Woman Arrested For Small Amount Of Marijuana Dies In Jail After Guards Deny Her Prescription MedicineChris | InformationLiberation
Jan. 27, 2014
'People Of Light': New Campaign Seeks To Redefine What It Means To Be 'White'
SHOCK VIDEO: Inside Trump's Concentration Camp For Immigrant Children
Melania Trump Reports Actor Peter Fonda to Secret Service Over Threat to Kidnap Barron
Salon: Cut Off Friends And Family If They Support Trump
Peter Fonda Tells Followers to Target ICE Agents' Children: 'We Need to Scare The F--k Out Of Them!'
Buying a small amount of marijuana for medical purposes in Colorado was a virtual death sentence for a Kansas woman after she was stopped returning to her prohibitionist hometown by a Kansas officer for "suspected" speeding.
From Opposing Views:
Two sisters returning to Kansas from a trip to Colorado were pulled over on Monday for speeding. After being stopped, the Kansas police officer found a small amount of marijuana in the car. As will surely happen to many people in the near future, the sisters purchased marijuana legally in Colorado but made the mistake of bringing it across state lines.In 2012, on the instructions of his mother, 22-year-old Michael Saffioti turned himself in to police after missing a court date over misdemeanor marijuana charges. After police jailed him, he suffered a severe allergic reaction to dairy he was fed, he said he couldn't breathe but the jail guards accused him of "faking it." Saffioti died in his jail cell as his pleas for help were ignored.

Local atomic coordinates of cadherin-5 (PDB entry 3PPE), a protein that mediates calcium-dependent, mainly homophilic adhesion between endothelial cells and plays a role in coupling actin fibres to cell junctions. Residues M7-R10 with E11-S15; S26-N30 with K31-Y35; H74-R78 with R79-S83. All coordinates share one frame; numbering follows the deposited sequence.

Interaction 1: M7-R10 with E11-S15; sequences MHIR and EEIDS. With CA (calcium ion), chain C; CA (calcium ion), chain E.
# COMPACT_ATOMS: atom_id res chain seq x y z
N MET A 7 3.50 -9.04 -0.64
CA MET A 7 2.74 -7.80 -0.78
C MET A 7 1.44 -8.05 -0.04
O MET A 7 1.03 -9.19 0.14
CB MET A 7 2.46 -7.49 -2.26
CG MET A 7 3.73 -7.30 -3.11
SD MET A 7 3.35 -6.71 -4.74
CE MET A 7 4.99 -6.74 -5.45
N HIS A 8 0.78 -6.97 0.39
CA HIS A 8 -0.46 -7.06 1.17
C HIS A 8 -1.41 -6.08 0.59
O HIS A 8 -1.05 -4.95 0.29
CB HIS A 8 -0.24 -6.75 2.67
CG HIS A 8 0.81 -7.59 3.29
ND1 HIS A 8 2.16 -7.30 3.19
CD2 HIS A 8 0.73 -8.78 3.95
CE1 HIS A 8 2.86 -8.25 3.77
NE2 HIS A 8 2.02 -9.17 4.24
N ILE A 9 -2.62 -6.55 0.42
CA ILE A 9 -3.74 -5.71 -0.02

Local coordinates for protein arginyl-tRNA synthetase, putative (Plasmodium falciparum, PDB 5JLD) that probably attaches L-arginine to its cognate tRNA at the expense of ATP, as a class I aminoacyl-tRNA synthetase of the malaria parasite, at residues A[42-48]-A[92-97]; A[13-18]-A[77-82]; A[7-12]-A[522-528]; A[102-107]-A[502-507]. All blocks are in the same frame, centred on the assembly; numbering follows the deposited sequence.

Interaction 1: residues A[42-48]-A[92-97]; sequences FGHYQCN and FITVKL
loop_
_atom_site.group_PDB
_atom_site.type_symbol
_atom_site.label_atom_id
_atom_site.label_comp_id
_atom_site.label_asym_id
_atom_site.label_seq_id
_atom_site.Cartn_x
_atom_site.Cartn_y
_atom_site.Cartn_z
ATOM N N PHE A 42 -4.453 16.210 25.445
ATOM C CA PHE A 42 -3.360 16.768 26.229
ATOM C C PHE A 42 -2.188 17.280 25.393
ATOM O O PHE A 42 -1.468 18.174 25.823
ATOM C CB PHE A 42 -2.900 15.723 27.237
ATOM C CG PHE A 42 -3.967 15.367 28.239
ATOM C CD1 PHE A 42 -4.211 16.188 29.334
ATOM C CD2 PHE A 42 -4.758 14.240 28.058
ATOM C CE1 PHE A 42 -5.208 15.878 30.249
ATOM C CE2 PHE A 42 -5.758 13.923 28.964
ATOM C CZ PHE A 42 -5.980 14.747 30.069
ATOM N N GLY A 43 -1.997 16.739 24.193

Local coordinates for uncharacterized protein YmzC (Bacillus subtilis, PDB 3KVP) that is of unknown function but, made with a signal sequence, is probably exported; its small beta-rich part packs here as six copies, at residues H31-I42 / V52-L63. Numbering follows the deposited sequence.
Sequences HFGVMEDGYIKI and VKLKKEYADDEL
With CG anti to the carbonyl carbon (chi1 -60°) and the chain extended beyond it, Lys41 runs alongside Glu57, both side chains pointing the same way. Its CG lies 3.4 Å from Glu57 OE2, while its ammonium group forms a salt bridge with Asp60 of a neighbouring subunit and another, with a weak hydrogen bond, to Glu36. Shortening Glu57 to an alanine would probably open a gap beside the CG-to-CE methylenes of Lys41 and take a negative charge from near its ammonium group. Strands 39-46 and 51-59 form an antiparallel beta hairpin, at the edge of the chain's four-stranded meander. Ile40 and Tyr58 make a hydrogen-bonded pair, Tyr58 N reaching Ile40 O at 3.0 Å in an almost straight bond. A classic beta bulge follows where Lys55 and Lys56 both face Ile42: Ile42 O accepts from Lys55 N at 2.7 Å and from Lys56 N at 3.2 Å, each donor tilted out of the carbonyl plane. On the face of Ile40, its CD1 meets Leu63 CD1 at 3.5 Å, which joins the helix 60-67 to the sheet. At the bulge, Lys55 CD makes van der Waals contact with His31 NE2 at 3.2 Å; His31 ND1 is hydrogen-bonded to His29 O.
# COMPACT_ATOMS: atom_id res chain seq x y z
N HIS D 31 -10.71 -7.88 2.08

A similar incident happened in 2011 in Florida, Eric Perez, 18, a teenager stopped for "riding his bike without a nightlight," was jailed for having marijuana. While imprisoned Perez vomited repeatedly in his cell and screamed that his head hurt. Other young inmates tried to get him help to no avail. One of the guards said he wanted to call 911 to get him medical attention, but was told not to by his supervisor. Perez eventually died in his cell after vocally suffering for six hours.
Chris runs the website InformationLiberation.com, you can read more of his writings here. Follow infolib on twitter here.